Arch Linux Tips

Using Pacserve

Pacserve is a brilliant piece of software made by Xyne allowing you to conserve bandwidth if you all are on the same network by sharing pacman caches. The easiest way to get Pacserve up and running on your system is to add Xyne’s repo to your pacman.conf and installing pacserve directly.

# A repo for Xyne's own projects:
SigLevel = Required
Server =

Install pacserve.

# pacman -Sy pacserve

Start and enable the pacserve service via systemd.

# systemctl enable pacserve.service
# systemctl start pacserve.service

If you’re using any xfer commands in pacman, add inverted commas where needed in order for url substitution to work properly. Some examples are given below. Notice the inverted commas around ‘%o’ and ‘%u’.

XferCommand = /usr/bin/curl -C - -f '%u' > '%o'
XferCommand = /usr/bin/wget --timeout=6 --passive-ftp -c -O '%o' '%u'
XferCommand = /usr/bin/axel -n 8 -a -v -o '%o' '%u'

Now, the quickest and cleanest way to use this without interrupting your workflow is to alias pacman to pacsrv. Add the following to your .zshrc or .bashrc

alias pacman='pacsrv'
alias sudo='sudo '

This should lead to a drastic improvement in package download times and will reduce the overall internet usage.

Getting better fonts

Linux has a great collection of awesome fonts. Without getting into the nitty-gritties of font design and all, I’d suggest doing two things to get your fonts looking beautiful and sexy.

The easiest thing to do is to simply add bohoomil’s repos to your pacman.conf and enjoy the resulting awesomeness. The needed additions are:

Server =$arch

Server =$arch

Server =

Now you would need to use the following command to install the needed fonts and the rendering libraries:

# pacman -Syy {,lib32-}{fontconfig,freetype2,cairo}-infinality-ultimate ttf-droid-ib ttf-liberation-ib ttf-opensans-ib

Of course, these are the fonts I suggest. It would be a good idea to check out the contents of the infinality-bundle-fonts repo and install the fonts which catch your eye.

Making journalctl and systemctl status faster

You’ve probably noticed how the systemctl status foo.service seems to get slower and slower with each iteration. You type the command and press enter, and it take well over a minute to provide you with that information. Well, to change that, all you need to do is to enable rotation of journals based on size for systemd-journald. To do that, run the following commands:

# systemctl stop systemd-journald.{service,socket}
# mv /var/log/journal /var/log/journal.old && mkdir /var/log/journal
# rm /etc/systemd/journald.conf
# echo "[Journal]\nStorage=persistent\nSystemMaxUse=100M\nSystemMaxFileSize=10M\nMaxFileSec=1day\nForwardToSyslog=no\nMaxLevelStore=notice"  >> /etc/systemd/journald.conf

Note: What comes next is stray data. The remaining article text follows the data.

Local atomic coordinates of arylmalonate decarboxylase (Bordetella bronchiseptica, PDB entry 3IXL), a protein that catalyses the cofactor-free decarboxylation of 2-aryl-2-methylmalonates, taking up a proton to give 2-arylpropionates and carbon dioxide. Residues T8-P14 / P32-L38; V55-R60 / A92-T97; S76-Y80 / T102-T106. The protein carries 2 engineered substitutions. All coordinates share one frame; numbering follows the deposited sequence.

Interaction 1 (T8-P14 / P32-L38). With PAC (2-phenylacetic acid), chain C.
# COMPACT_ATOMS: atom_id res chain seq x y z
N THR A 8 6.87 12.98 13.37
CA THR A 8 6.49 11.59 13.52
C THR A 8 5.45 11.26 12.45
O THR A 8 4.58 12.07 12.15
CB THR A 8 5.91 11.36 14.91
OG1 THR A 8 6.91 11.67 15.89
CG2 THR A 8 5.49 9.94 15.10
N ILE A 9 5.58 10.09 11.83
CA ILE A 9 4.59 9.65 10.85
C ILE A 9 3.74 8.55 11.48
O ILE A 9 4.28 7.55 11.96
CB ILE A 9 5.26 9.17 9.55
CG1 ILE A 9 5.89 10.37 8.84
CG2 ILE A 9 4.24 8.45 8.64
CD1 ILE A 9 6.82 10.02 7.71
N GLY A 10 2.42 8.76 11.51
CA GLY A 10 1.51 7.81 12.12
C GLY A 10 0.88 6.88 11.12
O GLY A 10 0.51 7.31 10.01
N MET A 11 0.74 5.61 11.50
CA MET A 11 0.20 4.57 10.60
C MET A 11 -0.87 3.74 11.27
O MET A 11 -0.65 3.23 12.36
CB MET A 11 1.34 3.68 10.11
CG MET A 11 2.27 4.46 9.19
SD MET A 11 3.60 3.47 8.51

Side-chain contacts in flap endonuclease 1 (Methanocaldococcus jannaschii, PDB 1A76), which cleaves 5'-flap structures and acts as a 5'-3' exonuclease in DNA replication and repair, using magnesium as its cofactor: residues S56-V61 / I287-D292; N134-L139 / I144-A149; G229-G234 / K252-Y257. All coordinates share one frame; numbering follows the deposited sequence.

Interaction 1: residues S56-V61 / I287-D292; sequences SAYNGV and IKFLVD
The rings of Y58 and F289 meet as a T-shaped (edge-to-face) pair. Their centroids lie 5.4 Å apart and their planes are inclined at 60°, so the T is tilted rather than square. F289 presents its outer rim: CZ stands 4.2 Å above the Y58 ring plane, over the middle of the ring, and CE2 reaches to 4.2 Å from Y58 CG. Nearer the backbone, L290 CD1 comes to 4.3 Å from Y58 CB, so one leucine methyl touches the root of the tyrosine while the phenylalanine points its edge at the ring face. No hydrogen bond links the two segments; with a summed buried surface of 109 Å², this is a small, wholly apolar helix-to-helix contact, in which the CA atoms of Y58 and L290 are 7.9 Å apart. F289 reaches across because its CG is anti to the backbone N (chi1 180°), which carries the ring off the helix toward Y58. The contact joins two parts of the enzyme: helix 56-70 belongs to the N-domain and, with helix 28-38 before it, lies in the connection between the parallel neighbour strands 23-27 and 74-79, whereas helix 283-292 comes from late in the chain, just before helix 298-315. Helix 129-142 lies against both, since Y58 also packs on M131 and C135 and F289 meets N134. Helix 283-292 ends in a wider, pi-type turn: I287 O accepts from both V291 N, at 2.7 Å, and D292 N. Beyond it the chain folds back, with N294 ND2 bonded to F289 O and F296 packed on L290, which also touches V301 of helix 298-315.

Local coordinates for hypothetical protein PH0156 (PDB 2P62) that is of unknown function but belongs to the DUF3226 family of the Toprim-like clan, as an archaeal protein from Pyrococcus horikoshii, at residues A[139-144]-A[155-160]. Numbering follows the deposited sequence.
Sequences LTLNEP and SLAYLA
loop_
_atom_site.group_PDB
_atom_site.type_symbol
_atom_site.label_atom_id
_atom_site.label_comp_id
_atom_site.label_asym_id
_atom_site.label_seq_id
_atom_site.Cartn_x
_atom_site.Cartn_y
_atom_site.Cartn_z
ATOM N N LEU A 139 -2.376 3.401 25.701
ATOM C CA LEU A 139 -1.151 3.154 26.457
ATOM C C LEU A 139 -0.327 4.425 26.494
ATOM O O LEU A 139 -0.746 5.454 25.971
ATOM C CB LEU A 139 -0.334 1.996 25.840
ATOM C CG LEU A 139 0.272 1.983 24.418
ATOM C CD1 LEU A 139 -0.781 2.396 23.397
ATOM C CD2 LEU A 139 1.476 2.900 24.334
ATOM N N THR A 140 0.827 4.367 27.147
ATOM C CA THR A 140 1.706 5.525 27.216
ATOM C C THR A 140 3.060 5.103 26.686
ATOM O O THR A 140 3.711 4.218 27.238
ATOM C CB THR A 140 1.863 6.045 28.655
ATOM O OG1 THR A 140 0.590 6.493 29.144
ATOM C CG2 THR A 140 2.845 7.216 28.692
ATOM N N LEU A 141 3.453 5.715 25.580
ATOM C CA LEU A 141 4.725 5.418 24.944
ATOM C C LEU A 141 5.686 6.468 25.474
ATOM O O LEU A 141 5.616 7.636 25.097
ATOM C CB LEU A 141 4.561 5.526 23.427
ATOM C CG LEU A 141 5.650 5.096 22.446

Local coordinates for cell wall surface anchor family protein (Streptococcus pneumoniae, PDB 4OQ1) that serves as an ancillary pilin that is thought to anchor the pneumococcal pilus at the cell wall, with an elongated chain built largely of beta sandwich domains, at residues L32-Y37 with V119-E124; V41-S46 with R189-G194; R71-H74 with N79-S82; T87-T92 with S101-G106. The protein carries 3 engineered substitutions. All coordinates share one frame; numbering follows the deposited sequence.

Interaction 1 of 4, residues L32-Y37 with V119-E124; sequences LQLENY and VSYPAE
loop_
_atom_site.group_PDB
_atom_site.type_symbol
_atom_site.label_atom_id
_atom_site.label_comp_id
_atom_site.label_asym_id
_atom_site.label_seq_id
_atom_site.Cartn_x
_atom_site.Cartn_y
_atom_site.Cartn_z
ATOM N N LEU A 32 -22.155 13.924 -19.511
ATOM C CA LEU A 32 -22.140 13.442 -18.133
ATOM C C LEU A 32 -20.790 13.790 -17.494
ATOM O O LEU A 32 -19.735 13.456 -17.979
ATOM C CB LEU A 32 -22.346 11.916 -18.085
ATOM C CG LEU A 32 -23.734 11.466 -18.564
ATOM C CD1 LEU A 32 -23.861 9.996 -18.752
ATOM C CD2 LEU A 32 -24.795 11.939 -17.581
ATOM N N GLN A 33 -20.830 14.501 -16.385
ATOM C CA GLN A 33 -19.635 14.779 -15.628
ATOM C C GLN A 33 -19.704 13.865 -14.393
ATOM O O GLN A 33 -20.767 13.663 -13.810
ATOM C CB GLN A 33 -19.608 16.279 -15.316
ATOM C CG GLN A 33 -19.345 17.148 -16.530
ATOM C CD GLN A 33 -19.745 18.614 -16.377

# systemctl start systemd-journald.{service,socket}

This will make your journald.conf look a bit like this:


This makes your journal entries persistent (which they are, by default, that’s why your disk was getting so full), make them remain at 100M+10M in this case, limit each file to 10M, make sure that your journal is rotated after a day (this is a failsafe, the MaxFileSec option can be removed without affecting performance), not forward to a traditional syslog daemon (You probably don’t have one running anyway) and preserve only messages of level notice or higher.

Your old logs were moved to /var/log/journal.old. I doubt you’d need them now, so best is to simply delete this directory. It’ll probably be humongous if your installation is a bit old.

Get better framerates in mpv

mpv is an amazing player. Lighter than vlc, more modern than mplayer with saner defaults, you name it, it’s there. However, the default settings aren’t as sane as you’d like, especially if you’re on a modern machine. Hence, I would recommend making a .mpv/config with at least the following entries:


This leads to mpv utilizing an opengl output with a few very good tweaks (hence the name opengl-hq), forces a cache of 16M, makes sure that 8% of the cache is filled before playback starts and enables hardware decoding for all codecs which support it.


2 thoughts on “Arch Linux Tips

  1. Hi there,

    That looks great but in case the arch boxes never move (like it’s the case in my association), what you can do is set up a NFS server (easy with Arch or *BSD) and mount your Arch’s cache to the new NFS share. This way, the cache is on a single machine (cleaner IMO), achieves space saving.

    The point of pacserve is IMO for moving devices.

    That’s it, thanks for sharing 😉

    1. Hello. 🙂 I agree with what you have to say, but we use pacserve on laptops. We’re around 8-10 people and we’re constantly travelling. If we also had 8-10 immobile workstations, on the other hand, we’d be doing the same.

      But thank you for the tip nonetheless. I’ll edit the page soon to reflect your views too.

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